The teams: The Green Bay Packers (5-5-1) vs. the Detroit Lions (6-5).
The time: 11:30 a.m. Thursday.
The place: Ford Field, Detroit.
The TV coverage: FOX – WITI (Ch. 6 in Milwaukee), WMSN (Ch. 47 in Madison) and WLUK (Ch. 11 in Green Bay).
The announcers: Joe Buck and Troy Aikman in the booth and Erin Andrews and Pam Oliver reporting from the sideline.
The coaches: Green Bay's Mike McCarthy is 85-47-1 (including 6-4 in the postseason) in his eighth season as the Packers' coach and as an NFL head coach. Detroit’s Jim Schwartz is 28-48 (including 0-1 in the postseason) in his fifth full season as coach of the Lions and as an NFL head coach.
The series: The Packers lead the all-time regular-season series, 94-65-7, but the Lions hold a 41-39-3 edge in games played in Detroit. The Packers have won five straight games in the series and beat the Lions, 24-20, in the teams’ meeting in Detroit last year. On Oct. 6, the Packers won, 22-9.
The rankings: The Packers’ second-ranked offense is No. 6 in rushing and No. 5 in passing. Their 20th-ranked defense is No. 19 against the run and No. 20 against the pass. The Lions’ sixth-ranked offense is No. 2 in rushing and No. 3 in passing. Their 22nd-ranked defense is No. 4 against the run and No. 28 against the pass.
The line: The Lions are favored by 6 1/2 points.
The injury report: Packers – Out: QB Aaron Rodgers (collarbone), RB Johnathan Franklin (concussion/neck), ILB Jamari Lattimore (quadriceps), DE C.J. Wilson (ankle).
Questionable: TE Brandon Bostick (concussion). Probable: LG Josh Sitton (back), DE Johnny Jolly (groin), OLB Mike Neal (abdomen), RT Marshall Newhouse (shoulder), CB Sam Shields (hamstring), RT Don Barclay (knee), OLB Nick Perry (foot).
Lions – Doubtful: CB Chris Houston (foot). Probable: S Louis Delmas (knee), S Glover Quin (ankle), DE Israel Idonije (knee), WR Calvin Johnson (knee).
THE BREAKDOWN: FIVE THINGS TO WATCH
No-huddle up: The admission came after the fact, after it had jump-started – along with the insertion of Matt Flynn into the ballgame – an offense that seemed to be going nowhere. Remember how the no-huddle offense was so effective last week in erasing the Minnesota Vikings’ 23-7 lead? Yeah, well, Flynn’s preparation wasn’t exactly extensive.
“I thought the no-huddle was a great change,” McCarthy said earlier this week. “But Matt Flynn wasn’t really prepared to run the no-huddle. It’s a credit to him to do that because we didn’t prepare going into the game for no-huddle.”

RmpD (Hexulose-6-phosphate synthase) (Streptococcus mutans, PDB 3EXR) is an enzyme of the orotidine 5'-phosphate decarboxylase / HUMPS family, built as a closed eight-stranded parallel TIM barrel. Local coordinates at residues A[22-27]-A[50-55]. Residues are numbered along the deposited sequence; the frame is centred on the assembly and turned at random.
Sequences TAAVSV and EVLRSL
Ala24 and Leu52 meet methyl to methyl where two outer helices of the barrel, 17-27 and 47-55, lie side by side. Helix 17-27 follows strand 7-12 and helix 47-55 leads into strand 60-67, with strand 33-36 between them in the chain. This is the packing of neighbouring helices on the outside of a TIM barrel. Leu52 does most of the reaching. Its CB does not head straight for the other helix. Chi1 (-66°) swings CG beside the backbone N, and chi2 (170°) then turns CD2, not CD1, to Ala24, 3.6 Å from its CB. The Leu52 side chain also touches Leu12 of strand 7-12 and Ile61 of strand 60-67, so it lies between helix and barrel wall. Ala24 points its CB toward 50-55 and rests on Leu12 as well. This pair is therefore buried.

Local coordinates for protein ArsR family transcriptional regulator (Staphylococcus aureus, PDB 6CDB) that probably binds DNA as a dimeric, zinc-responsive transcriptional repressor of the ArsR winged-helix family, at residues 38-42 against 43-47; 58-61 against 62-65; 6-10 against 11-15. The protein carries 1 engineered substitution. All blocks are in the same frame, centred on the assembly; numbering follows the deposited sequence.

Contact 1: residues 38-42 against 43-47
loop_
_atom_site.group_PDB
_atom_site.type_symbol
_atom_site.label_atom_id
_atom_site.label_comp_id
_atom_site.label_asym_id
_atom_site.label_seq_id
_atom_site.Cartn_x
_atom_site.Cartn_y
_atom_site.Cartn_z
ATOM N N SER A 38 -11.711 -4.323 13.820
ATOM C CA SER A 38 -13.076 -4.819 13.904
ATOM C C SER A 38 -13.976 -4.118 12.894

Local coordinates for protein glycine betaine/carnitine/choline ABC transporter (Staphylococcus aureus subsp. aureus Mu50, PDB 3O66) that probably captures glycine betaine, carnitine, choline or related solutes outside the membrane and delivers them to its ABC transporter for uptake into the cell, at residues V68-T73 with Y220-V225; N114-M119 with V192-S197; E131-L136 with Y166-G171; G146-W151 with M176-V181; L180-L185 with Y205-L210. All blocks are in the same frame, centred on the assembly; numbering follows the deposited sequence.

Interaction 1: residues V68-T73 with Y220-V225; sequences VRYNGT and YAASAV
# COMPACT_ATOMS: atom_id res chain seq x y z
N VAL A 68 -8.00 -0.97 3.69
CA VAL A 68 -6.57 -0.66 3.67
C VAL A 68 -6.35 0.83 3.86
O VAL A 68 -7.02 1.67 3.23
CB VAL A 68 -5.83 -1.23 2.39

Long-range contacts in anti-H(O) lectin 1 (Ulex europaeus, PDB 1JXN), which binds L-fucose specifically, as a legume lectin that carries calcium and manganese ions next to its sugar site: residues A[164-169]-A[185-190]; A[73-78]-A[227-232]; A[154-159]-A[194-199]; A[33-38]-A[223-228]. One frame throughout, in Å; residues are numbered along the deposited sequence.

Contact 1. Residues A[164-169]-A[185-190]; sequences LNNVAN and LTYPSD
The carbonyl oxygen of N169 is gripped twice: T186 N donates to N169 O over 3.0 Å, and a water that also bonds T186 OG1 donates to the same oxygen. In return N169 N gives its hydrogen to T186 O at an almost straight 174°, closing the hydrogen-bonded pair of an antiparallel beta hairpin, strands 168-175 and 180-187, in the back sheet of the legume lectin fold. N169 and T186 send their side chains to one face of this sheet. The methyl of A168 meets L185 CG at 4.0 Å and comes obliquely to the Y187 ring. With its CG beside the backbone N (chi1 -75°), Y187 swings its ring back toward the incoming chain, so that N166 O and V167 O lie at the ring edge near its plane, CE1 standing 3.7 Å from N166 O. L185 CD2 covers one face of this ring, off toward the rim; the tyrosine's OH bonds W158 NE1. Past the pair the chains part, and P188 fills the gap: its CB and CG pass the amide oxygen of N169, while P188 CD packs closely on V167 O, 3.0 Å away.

That’s right, Flynn, who said he only had four snaps with the No. 1 offense, ran the no-huddle offense without having practiced it since he left as an unrestricted free agent in March 2012. And while he wasn’t perfect, it didn’t look vastly different than the last time he ran it, against the Lions in the 2011 regular-season finale, when he threw for a then-record 480 yards and six touchdowns (both marks having since been matched by Rodgers) using primarily the no-huddle.
“Hey, he has a lot of history here. We were drawing off things he has done in the past,” McCarthy explained. “I’ve never called a game the way the game was called (against the Vikings), and we aren’t going to call it like that anymore. It’s a credit to the coaching staff, the quarterbacks, all those guys involved, trying to make things work. We needed a spark we needed to get going. And Matt gave us that. He did a heck of a job.”
Added guard T.J. Lang: “We haven't been able to get into our no-huddle a lot the last three weeks. When coach called for it, I think it was an urgency thing, we were down by a couple scores, it's starting to get late in the game and we knew we didn't have a whole lot of time to waste.”
The smart money is on the Packers utilizing the no-huddle again Thursday, not only because Flynn ran it effectively – and presumably got to work on it during the team’s two light practices on Tuesday and Wednesday – but because of what it does for the offense in general.
“We like it. It’s definitely a good change up,” center Evan Dietrich-Smith said. “Teams are sitting there (when) we’re rolling in personnel (in and out), they get a chance to sub. You get the no-huddle out there, you kind of press their conditioning a little bit. So if you can get them out there in a play, then (run) seven, eight plays, stuff like that, it really starts stressing out their guys that are on the field for that time because maybe they’re not as used to it.”
It also seems to be when the Packers’ offense is most in sync. Certainly Rodgers’ presence in the past has been a major factor in that, but there just seems to be a greater comfort for the offensive players to be in the same personnel grouping and running plays in relatively rapid succession.
“I think it just puts us at an advantage. I think any team that runs no-huddle, you get the defense on their heels, you kind of get them tired, gets us in a rhythm,” wide receiver Jordy Nelson said. “Either way, I think the key thing is getting that first first down. I think if you look throughout the years, even this year, once we get that first first down, our possession usually turns out to be a positive, even if it’s just flipping the field position.”